The Oromo Ethnic Group

The Oromo are the largest ethnic group native to Ethiopia, East Africa

[Photo Credit: The African History]

The Oromo group are one of the oldest Cushitic people living in the Ethiopia. They are also the third largest ethnic group in Africa. Although, there is no correct estimation of when they migrated to the region, they are said to have lived for over 7000 years in Ethiopia until they spread across other regions of Africa. Oromos have a notable presence in Kenya.

There is existing evidence that most of the eastern Cushitic people, like Somalis, Afaris and Saho may have originated from the Oromo. The oromo are referred to as Galla, but they call themselves by one of their clans and use the common umbrella name, Oromo (free born people).

The official language of the Oromo is Afaan Oromoo. The Oromo people have two major branches that is broken into several clans. The two major groups are the Borana Oromo and the Barentu/ Barentoo.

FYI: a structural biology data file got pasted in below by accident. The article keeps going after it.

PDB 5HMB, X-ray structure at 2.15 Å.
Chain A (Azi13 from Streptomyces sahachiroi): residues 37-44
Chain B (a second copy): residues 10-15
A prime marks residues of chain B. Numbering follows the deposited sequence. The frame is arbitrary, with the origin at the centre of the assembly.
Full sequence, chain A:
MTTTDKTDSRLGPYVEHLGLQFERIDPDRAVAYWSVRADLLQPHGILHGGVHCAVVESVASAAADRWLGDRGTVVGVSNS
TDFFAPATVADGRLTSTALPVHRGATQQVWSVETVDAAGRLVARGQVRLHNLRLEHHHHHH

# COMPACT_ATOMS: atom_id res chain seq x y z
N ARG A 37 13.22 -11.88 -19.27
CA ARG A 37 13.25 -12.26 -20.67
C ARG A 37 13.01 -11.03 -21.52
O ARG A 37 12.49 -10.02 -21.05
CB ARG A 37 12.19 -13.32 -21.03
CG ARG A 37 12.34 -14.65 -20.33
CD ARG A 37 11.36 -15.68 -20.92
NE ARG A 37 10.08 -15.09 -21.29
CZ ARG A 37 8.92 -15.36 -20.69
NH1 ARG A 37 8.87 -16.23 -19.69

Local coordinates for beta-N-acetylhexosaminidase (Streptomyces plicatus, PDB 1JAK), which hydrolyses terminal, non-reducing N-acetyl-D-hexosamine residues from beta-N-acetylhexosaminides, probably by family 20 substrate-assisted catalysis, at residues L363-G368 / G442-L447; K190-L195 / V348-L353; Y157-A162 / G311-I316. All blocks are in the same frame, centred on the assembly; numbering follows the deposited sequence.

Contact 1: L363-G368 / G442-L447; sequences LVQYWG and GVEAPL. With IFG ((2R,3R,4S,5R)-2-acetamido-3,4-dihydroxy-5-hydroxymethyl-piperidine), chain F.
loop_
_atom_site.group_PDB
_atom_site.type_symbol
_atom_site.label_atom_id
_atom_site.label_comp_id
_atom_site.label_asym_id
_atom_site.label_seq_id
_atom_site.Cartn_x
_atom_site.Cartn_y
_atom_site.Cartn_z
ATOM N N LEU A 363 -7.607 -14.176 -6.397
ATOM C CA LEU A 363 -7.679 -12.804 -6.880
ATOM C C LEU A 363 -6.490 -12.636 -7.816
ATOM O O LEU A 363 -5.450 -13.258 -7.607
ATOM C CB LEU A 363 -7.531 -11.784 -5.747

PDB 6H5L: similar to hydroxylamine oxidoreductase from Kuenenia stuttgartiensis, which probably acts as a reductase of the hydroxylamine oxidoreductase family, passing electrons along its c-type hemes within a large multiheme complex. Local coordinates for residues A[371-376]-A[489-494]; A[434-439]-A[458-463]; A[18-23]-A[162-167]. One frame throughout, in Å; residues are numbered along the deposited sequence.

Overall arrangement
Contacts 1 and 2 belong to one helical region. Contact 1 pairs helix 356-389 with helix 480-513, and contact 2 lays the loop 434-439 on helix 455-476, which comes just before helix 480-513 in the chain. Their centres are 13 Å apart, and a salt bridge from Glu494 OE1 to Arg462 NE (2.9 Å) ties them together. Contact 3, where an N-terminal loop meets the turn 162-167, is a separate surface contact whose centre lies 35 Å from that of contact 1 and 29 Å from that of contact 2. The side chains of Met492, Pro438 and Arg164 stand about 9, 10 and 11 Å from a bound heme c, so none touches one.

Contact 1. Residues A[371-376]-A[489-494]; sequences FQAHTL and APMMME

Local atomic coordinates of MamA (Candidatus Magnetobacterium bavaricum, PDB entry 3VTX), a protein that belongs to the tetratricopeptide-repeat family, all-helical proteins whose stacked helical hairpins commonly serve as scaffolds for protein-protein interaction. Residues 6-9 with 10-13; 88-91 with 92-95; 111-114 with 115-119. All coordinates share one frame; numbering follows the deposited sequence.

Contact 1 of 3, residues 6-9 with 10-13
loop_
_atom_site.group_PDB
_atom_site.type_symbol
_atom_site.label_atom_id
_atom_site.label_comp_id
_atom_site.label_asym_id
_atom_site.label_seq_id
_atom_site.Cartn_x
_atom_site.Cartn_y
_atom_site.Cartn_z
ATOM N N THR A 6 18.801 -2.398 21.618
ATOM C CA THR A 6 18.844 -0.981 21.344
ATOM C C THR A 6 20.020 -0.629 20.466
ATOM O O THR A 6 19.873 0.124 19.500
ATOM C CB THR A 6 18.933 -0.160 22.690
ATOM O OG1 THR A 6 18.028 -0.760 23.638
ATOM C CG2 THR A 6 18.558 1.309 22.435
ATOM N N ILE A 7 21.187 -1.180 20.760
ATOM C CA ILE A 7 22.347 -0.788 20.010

The Borana Oromo are also called the Boorana live in the Borena zone of the Oromo region of Ethiopia and speak the Afaan Oromo language. The Barentu live in the eastern parts of the Oromo region.

Traditionally, Oromo follow the Waaqeffanna religion and more than half of the Oromo people are Sunni Muslim, a third are Ethiopian Orthodox, while the rest are Protestants.

Historically, the Oromo’s ancestors were the first to cultivate the coffee plant. The cuisine of the Oromo includes vegetables and meat dishes but they do not eat pork because it is Haram.

In Oromo, the system of government is regulated by the Gadaa system. A male of the clan go through five stages of eight years, where his life established his role and status consideration to a Gadaa office. The Oromo choose nine leaders to govern them by a consensus every eight years.

The Gadaa is responsible for organizing Irreecha (religious celebration at the end of winter). The Gadaa General Assembly is the legislative body while Qallu Assembly is the religious institution.



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Written by Monsurat

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